Civic leaders lash out at ‘wholly inadequate’ coronavirus funding support

Cllr Sam Corcoran, leader of Cheshire East Council

Cheshire East Council’s leaders have criticised as ‘wholly inadequate’ a government announcement of a new funding package to help councils hit by the huge costs of tackling COVID-19.

A joint statement from leader Cllr Sam Corcoran and deputy leader, Cllr Craig Browne, said most of the £27bn headlining the announcement had already been delivered directly to businesses by way of grant.

The leaders pointed out the additional grant funding is actually £500m in total between all councils.

There will also be a separate package of funding to compensate for lost income from sales, fees and charges – but this will only be up to 75p in the £1 and only if income has reduced beyond five per cent.

The council has not yet received enough detail on the actual allocation to the local authority, but what is clear is that the proposals are not sufficient and the Government is expecting councils to bear the brunt of the financial pain from the pandemic.

A report to the council’s cabinet next week (July 6) spells out that Cheshire East faces additional cost pressures of £70m this year alone due to coronavirus.

Government emergency funding had so far provided £19.7m towards this.

Cllr Corcoran and Cllr Browne said in a joint statement today (July 3): “We welcome the additional funding announced by the Government. However, strip away the misleading headlines and the re-announcement of money already committed and you see that funding for local authorities, such as Cheshire East, is simply inadequate to meet the additional costs we are experiencing.

“Of the £27bn announced, more than £20bn went straight to businesses – which they desperately need. To be clear, it was not provided to support council services or our very real financial pressures.

“Cheshire East Council continues to respond to the coronavirus pandemic. At the same time, we are continuing to deliver essential local services which protect our most vulnerable people and support our communities and local businesses.

“We do not yet know the lasting impact of the pandemic – but we do know that, even with anticipated additional government funding, we will experience unprecedented financial pressure this financial year and for years to come.”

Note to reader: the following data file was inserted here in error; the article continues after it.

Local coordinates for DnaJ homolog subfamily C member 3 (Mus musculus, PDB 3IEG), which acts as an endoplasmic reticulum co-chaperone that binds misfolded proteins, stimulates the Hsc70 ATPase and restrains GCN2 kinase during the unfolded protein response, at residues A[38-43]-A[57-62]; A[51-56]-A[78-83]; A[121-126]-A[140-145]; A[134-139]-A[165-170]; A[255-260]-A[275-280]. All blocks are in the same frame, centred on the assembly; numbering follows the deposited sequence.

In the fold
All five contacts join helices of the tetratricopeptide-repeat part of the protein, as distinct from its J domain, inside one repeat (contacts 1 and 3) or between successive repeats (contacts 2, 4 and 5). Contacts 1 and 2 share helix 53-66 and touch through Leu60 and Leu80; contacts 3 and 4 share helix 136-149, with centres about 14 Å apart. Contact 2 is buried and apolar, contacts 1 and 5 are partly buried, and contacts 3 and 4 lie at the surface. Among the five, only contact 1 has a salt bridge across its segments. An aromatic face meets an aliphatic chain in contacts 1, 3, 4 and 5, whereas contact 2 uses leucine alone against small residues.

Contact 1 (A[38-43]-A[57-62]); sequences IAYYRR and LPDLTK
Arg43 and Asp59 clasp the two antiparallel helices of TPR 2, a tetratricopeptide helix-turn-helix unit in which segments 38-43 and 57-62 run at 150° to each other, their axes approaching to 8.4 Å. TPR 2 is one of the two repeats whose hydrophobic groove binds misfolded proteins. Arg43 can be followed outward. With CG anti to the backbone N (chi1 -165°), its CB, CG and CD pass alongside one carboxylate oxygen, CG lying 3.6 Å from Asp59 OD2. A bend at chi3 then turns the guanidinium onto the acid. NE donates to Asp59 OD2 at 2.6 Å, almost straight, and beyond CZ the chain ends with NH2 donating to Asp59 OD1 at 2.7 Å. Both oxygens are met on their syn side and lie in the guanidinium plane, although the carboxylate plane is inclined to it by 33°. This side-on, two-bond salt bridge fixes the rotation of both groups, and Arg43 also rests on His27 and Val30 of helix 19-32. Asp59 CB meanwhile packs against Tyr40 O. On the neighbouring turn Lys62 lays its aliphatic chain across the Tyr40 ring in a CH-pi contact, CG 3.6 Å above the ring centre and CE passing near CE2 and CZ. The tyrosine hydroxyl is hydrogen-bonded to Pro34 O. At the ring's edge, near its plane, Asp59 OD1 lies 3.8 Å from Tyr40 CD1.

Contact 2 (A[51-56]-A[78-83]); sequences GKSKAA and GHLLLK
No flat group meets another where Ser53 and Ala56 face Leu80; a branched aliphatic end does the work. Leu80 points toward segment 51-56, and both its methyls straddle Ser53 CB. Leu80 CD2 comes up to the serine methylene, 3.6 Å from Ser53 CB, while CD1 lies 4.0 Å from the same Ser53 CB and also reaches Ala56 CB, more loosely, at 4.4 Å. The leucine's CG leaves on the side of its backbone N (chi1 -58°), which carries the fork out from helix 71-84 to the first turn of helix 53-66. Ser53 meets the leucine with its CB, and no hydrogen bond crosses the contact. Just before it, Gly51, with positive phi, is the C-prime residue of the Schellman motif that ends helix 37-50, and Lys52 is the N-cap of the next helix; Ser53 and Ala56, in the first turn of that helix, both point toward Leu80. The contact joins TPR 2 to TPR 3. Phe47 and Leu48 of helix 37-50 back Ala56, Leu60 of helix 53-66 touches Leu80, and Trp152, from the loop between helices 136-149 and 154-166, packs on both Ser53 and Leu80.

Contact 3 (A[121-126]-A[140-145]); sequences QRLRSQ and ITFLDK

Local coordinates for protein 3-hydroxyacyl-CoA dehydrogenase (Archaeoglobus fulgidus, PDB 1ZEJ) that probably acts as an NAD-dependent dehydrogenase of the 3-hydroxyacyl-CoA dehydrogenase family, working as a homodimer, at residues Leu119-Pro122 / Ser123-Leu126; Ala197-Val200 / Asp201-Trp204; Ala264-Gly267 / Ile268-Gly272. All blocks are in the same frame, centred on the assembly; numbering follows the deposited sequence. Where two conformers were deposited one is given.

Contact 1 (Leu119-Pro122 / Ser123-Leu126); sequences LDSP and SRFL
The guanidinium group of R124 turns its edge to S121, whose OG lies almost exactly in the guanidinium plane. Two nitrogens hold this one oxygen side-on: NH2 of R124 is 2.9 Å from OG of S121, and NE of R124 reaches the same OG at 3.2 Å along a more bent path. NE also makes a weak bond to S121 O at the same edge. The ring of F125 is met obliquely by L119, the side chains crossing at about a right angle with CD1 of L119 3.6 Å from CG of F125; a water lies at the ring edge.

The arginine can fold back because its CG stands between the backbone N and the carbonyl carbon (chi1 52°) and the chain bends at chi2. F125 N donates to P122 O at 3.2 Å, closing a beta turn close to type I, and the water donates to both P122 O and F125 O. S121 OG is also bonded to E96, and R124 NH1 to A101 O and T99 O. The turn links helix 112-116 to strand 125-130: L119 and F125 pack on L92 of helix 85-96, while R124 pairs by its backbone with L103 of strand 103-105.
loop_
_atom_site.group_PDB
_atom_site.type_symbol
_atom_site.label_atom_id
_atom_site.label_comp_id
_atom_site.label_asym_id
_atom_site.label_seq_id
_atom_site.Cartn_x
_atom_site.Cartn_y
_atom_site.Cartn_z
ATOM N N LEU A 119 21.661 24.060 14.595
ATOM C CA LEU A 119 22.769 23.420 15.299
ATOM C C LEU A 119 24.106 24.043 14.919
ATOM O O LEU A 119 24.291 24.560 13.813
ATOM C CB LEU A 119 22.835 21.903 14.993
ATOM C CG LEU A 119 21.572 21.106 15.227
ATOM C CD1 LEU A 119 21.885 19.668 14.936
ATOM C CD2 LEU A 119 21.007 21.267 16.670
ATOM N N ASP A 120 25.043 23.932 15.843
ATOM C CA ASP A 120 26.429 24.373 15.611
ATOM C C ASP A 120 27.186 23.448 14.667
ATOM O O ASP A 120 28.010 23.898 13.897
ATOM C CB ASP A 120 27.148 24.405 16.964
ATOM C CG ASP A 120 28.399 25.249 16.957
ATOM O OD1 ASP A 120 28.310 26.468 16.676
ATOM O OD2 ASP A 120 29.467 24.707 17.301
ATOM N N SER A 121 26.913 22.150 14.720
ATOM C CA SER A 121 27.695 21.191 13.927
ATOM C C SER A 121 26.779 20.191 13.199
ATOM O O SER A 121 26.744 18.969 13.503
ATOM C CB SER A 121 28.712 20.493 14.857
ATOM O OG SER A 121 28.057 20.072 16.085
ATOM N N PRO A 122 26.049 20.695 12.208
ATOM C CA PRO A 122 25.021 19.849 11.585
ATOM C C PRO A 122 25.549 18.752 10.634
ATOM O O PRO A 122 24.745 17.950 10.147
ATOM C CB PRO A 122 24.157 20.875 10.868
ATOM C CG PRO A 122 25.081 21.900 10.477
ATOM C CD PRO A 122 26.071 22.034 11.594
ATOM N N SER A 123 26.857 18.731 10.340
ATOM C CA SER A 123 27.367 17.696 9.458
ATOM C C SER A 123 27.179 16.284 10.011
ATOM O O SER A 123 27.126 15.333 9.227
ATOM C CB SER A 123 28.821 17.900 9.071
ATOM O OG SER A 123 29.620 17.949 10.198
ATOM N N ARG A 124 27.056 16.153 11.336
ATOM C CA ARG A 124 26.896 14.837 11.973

Liverpool Metro Mayor, Steve Rotheram, has also criticised the Government’s proposals, saying: “It’s good to see the Government recognising the vital work of local authorities in responding to COVID-19 and the financial impact this has had.

“But, while the extra funding announced is welcome, it looks like it is nowhere near enough to cover the actual costs our area has incurred.

“We will be able to make a full judgement when we have the detail, but this appears to be guaranteeing that councils will not recover at least a quarter of their lost revenues.

Steve Rotheram

“The Government promised it would provide councils with ‘whatever it takes’ but if this is supposed to be the comprehensive funding package which we have been promised, then it falls far short of what we need. I’m hoping that it is just another instalment, and if so, the Government needs to make that clear.

“Our six local authorities in the Liverpool City Region have responded magnificently to the challenge of c oronavirus, but they can’t be expected to carry on living ‘hand to mouth’.

“As we laid out directly to the Prime Minster in our ‘Case for the City Region’ report at the end of May, COVID-19 has cost our local authorities £341m in six months in extra expenditure and lost revenue. As yet, we have received no response.

“We’ll also need to understand the funding formula that the Government has used.

“It is vital that allocations are based on the actual level of need for each authority, rather than just population numbers, and that is particularly important for us in the Liverpool City Region, as we have been hit harder by COVID-19 than many other areas.”

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